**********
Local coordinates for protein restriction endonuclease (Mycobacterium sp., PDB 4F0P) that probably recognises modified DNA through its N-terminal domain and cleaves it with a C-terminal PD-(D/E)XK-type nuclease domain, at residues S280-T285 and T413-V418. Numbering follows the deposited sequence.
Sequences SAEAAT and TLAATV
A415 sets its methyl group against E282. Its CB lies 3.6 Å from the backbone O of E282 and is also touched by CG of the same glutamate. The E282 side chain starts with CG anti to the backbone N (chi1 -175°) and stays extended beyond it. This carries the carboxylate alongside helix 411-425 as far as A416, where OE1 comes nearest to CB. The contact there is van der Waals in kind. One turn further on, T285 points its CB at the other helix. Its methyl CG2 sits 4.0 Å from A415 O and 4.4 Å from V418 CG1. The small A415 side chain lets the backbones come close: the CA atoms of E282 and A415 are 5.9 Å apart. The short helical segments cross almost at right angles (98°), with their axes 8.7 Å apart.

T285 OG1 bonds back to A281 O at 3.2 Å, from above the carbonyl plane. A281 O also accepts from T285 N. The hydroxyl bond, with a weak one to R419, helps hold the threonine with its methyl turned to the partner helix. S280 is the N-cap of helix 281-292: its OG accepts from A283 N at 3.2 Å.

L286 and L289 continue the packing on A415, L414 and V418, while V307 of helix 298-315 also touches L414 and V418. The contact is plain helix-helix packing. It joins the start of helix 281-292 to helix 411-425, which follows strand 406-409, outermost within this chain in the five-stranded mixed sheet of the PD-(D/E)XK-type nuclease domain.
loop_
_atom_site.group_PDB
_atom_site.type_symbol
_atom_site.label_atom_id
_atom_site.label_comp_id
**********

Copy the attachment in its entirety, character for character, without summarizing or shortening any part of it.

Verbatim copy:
Local coordinates for protein restriction endonuclease (Mycobacterium sp., PDB 4F0P) that probably recognises modified DNA through its N-terminal domain and cleaves it with a C-terminal PD-(D/E)XK-type nuclease domain, at residues S280-T285 and T413-V418. Numbering follows the deposited sequence.
Sequences SAEAAT and TLAATV
A415 sets its methyl group against E282. Its CB lies 3.6 Å from the backbone O of E282 and is also touched by CG of the same glutamate. The E282 side chain starts with CG anti to the backbone N (chi1 -175°) and stays extended beyond it. This carries the carboxylate alongside helix 411-425 as far as A416, where OE1 comes nearest to CB. The contact there is van der Waals in kind. One turn further on, T285 points its CB at the other helix. Its methyl CG2 sits 4.0 Å from A415 O and 4.4 Å from V418 CG1. The small A415 side chain lets the backbones come close: the CA atoms of E282 and A415 are 5.9 Å apart. The short helical segments cross almost at right angles (98°), with their axes 8.7 Å apart.

T285 OG1 bonds back to A281 O at 3.2 Å, from above the carbonyl plane. A281 O also accepts from T285 N. The hydroxyl bond, with a weak one to R419, helps hold the threonine with its methyl turned to the partner helix. S280 is the N-cap of helix 281-292: its OG accepts from A283 N at 3.2 Å.

L286 and L289 continue the packing on A415, L414 and V418, while V307 of helix 298-315 also touches L414 and V418. The contact is plain helix-helix packing. It joins the start of helix 281-292 to helix 411-425, which follows strand 406-409, outermost within this chain in the five-stranded mixed sheet of the PD-(D/E)XK-type nuclease domain.
loop_
_atom_site.group_PDB
_atom_site.type_symbol
_atom_site.label_atom_id
_atom_site.label_comp_id